The 2016 Portland Metro Folklife Survey is the fourth in a series of OFN’s regional surveys to identify and document folk and traditional artists in Oregon. We are grateful for funding from a Folk & Traditional Arts Art Works grant from the National Endowment for the Arts as well as for additional support from the Oregon Historical Society. Click on the links below to read reflection essays by folklorists Nancy Nusz, Douglas Manger, and Makaela Kroin.
Multnomah County Survey Reflections
Traditional Weavers in Clackamas and Yamhill County
Washington and Columbia Counties Survey Reflections
“Folkcraft embodies shared knowledge, passed from the wellspring on to succeeding generations. As experience is gained the emerging folk artist becomes ever more adept at accomplishing the intricacies of the work. What sets folk artists apart? In my experience their “gentle fervor” is the distinguishing factor. How many times have I left an interview deeply moved, newly enlightened, or utterly transformed. With the emphasis on excellence, adherence to form (with room to grow), and honoring those who came before them, a model for universal living is at hand for all to benefit. It is these noble attributes that allow folkways to sustain from one generation to the next. Perhaps it is for these reasons, as well, that OFN’s Folklife Surveys have brought such a positive public response.”
We are currently accepting applications from master artists and their apprentices for our Traditional Arts Apprenticeship Program (TAAP). One of the Oregon Folklife Network’s cornerstone programs, TAAP assists master artists to teach and pass on their living traditions to promising apprentices from the same cultural background. Master artists receive stipends to cover costs of focused, individualized training and a final public presentation. OFN hosts a biannual awards ceremony in Salem where legislators and government officials recognize master artists.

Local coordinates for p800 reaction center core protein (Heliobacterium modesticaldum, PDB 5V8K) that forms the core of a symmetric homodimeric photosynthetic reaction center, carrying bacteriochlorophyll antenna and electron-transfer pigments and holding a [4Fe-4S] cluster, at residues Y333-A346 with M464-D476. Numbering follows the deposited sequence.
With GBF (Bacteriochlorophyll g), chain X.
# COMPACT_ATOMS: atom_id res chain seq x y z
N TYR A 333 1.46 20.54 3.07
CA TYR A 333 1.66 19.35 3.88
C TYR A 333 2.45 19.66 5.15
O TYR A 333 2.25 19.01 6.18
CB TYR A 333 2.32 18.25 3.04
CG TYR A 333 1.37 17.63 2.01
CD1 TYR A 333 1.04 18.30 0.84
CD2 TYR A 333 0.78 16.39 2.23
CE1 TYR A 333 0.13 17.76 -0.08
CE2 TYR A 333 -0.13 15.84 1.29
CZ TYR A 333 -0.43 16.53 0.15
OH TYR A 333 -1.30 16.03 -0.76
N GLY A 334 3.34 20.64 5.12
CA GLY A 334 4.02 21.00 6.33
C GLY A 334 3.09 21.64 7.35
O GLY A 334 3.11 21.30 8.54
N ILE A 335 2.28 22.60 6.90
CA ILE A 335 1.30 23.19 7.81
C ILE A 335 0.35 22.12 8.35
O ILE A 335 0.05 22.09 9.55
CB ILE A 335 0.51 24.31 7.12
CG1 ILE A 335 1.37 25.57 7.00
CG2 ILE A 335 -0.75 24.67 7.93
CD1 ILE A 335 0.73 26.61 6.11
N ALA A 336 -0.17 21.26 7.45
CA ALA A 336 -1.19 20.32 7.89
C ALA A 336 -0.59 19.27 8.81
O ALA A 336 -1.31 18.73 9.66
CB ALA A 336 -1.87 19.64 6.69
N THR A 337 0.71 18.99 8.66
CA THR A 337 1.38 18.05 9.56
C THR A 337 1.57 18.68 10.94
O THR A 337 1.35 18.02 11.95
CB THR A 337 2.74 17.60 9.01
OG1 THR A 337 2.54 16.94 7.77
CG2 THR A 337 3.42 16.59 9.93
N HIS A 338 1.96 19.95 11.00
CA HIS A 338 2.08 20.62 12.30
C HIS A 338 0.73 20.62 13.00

Download the application on our website and submit by March 1st.
Artists from a number of different traditions have participated in TAAP over the years. For a full list of participants, check out our new Oregon Culture Keepers Roster – just type “TAAP” into the keyword search to see the full list. 2016 recipients are tazhib artist Marjan Anvari, rawhide braider Jack Armstrong, charro Antonio Huerta, dentallium shell piece expert Roberta Kirk, bharathanatyam dancer Anita Menon, and santoor player Hossein Salehi.
OFN is honored to support these master artists in their efforts to keep and pass on their cultural traditions to the next generation. Keep your eye on our Vimeo and YouTube pages for upcoming interviews with these artists – and be sure to check out the interviews with some of our previous master artists while you wait!
Funding for TAAP comes from the National Endowment for the Arts Folk & Traditional Arts discipline and Oregon Arts Commission. The Oregon Community Foundation’s Fred W. Fields Fund provided further funding for our 2016-17 awardees. Additional support from the Oregon Historical Society and the University of Oregon makes this program possible.